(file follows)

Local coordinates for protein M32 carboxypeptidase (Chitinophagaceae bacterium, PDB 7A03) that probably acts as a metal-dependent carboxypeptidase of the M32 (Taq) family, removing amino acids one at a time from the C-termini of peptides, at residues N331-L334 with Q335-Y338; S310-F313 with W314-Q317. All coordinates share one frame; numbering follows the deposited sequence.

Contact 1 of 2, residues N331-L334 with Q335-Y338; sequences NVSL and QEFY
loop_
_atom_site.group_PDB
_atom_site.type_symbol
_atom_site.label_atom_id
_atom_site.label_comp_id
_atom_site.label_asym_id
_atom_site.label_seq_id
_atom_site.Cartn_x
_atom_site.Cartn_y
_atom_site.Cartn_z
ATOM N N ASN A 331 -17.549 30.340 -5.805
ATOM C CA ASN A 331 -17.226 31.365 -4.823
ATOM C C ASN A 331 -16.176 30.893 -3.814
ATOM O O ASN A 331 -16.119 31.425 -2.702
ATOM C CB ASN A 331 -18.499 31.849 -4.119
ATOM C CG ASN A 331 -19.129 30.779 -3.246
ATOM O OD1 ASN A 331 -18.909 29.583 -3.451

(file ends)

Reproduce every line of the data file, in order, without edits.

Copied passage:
Local coordinates for protein M32 carboxypeptidase (Chitinophagaceae bacterium, PDB 7A03) that probably acts as a metal-dependent carboxypeptidase of the M32 (Taq) family, removing amino acids one at a time from the C-termini of peptides, at residues N331-L334 with Q335-Y338; S310-F313 with W314-Q317. All coordinates share one frame; numbering follows the deposited sequence.

Contact 1 of 2, residues N331-L334 with Q335-Y338; sequences NVSL and QEFY
loop_
_atom_site.group_PDB
_atom_site.type_symbol
_atom_site.label_atom_id
_atom_site.label_comp_id
_atom_site.label_asym_id
_atom_site.label_seq_id
_atom_site.Cartn_x
_atom_site.Cartn_y
_atom_site.Cartn_z
ATOM N N ASN A 331 -17.549 30.340 -5.805
ATOM C CA ASN A 331 -17.226 31.365 -4.823
ATOM C C ASN A 331 -16.176 30.893 -3.814
ATOM O O ASN A 331 -16.119 31.425 -2.702
ATOM C CB ASN A 331 -18.499 31.849 -4.119
ATOM C CG ASN A 331 -19.129 30.779 -3.246
ATOM O OD1 ASN A 331 -18.909 29.583 -3.451